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A.Word.A.Daywith Anu Garg
They only try to help, but they get no credit for it. The novelist Graham Greene called them beastly, journalist Walter Bagehot called them timid, poet Theodore Roethke exhorted that one must hate them. Who are they and what have they done to deserve such opprobrium?
Well, they are the part of speech known as the adverb. Literally, they try to help the verb. But their help is not much appreciated. Once in a while it’s fine, but if you find yourself employing the adverb often, recruit better verbs (and nouns and other words) instead.
That said, judicious use of the adverb never hurt anyone. Even arsenic can work like a medicine in small quantities. So go ahead and use them, but use them sparingly. This week we’ll bring you five unusual adverbs.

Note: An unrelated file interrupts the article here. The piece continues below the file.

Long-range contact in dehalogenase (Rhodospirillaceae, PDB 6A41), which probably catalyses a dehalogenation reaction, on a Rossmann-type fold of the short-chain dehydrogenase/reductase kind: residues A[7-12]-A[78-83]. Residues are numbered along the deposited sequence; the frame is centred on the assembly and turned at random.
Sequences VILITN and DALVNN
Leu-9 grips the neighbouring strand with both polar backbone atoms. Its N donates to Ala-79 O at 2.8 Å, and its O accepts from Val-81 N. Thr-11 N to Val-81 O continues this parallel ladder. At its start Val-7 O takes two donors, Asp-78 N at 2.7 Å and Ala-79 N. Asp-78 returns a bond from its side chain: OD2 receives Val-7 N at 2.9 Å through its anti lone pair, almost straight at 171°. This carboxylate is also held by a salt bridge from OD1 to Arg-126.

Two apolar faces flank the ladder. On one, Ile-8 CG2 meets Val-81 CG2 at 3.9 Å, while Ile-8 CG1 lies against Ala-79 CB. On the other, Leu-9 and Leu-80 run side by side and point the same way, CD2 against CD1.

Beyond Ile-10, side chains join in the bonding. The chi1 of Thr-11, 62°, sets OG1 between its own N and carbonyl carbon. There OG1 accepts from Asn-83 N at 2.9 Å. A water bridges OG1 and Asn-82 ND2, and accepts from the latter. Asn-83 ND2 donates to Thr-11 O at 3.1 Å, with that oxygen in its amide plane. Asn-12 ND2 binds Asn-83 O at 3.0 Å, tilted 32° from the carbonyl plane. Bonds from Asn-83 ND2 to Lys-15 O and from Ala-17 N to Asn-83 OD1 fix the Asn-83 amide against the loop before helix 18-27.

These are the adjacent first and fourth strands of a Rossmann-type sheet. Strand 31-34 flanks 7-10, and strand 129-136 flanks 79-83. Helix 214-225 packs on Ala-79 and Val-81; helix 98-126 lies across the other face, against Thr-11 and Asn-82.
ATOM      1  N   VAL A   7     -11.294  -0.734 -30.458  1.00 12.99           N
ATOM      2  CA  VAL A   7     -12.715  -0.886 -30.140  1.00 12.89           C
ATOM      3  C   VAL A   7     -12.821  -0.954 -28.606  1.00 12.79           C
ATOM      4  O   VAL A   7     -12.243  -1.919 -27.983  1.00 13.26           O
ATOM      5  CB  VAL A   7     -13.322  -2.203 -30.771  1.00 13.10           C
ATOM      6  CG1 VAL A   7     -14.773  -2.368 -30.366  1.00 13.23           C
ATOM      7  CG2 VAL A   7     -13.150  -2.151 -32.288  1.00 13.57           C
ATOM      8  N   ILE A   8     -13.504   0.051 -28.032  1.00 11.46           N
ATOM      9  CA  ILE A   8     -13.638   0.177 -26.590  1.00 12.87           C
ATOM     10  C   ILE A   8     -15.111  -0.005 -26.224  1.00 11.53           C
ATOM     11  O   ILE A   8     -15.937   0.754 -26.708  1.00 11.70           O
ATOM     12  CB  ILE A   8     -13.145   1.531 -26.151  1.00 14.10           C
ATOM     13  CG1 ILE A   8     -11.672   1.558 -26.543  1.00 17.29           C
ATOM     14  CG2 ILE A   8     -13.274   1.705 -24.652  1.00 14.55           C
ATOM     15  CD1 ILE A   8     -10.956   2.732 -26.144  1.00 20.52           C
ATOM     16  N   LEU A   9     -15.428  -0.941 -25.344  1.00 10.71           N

adverb, adjective: For a particular purpose only (as opposed to a wider application); impromptu.
From Latin ad hoc (for this). Earliest documented use: 1639.
“He said any changes to the national anthem must be properly approved by the Government; not done ad hoc by an events committee.”
Church Unhappy with Change; Papua New Guinea Post-Courier (Port Moresby); Jul 8, 2015.
See more usage examples of ad hoc in Vocabulary.com’s dictionary.
A THOUGHT FOR TODAY:The real secret is why love starts out with claws like a cat and then fades with time like a half-eaten mouse. -Herta Müller, novelist, poet, Nobel laureate (b. 17 Aug 1953)